San Francisco Prosthodontist Dentist

Restorative Dentistry

Restorative Treatments

Crowns & Bridges

Crowns are considered permanent and cover or “cap” your existing tooth. There are many reasons why someone may need a crown. For example, to protect a weak tooth from fracturing, restore a fractured tooth, replace a large filling when traditional methods don’t work, cover a dental implant, etc. Crowns are set using cement, so they are very strong and durable. The shape and color can be customized to provide a perfect aesthetic look. 

A dental bridge is used to “bridge” the gap caused by one or more missing teeth. They are created by making two or more crowns for the anchoring teeth, which are located next to the gap. The gap is filled by making a fake tooth or teeth called a pontic. This formation allows the mouth to distribute the forces caused by biting down. Benefits of bridges include preventing teeth from shifting, restoring a smile from missing teeth and enhance the overall function of biting and chewing.

White Fillings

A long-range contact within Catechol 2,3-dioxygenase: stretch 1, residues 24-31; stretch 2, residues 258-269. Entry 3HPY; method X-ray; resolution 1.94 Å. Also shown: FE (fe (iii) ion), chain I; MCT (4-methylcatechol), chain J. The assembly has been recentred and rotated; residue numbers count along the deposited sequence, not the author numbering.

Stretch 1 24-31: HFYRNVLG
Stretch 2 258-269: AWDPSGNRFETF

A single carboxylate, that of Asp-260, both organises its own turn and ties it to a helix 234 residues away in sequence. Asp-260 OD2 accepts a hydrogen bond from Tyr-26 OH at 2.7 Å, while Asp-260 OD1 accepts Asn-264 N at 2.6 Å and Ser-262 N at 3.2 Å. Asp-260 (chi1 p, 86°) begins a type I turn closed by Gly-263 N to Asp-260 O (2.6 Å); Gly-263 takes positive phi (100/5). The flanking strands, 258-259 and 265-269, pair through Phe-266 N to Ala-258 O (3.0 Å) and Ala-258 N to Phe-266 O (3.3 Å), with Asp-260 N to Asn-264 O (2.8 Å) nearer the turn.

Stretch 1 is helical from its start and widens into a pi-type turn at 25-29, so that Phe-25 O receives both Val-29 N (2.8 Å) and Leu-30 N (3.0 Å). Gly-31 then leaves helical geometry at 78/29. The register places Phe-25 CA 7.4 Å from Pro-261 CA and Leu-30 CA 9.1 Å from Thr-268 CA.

White Fillings are also known as Composite Fillings. They are made by mixing multiple materials to form a composite that is strong and durable. Each layer is individually placed and then cured using a special light. The color of the filling can also be customized to match your existing tooth appearance. This provides a great aesthetic look as no one will be able to notice the filling. In addition, composite fillings can be shaped to match the form of the existing tooth. The last step is to polish the filling to prevent staining. Some patients experience a little sensitivity after the procedure, but this goes away after a few days.

Inlays & Onlays

An inlay is just a fancy word for “filling” and is used to fix cavities. It’s important to note the procedure is very different from a standard composite filling. To complete an inlay, an impression must first be taken so a custom fit can be achieved. The inlay can then be made in the lab using a premium material like porcelain and shaped to create a perfect fit. The last step is to cement the inlay into the cavity, making a seal and promoting a healthy tooth.

Onlays are very similar with one major distinction. The key difference is the onlay also covers the tooth cusp and protects this area of the tooth. Both inlays and onlays are routine procedures that can be completed in one dental visit.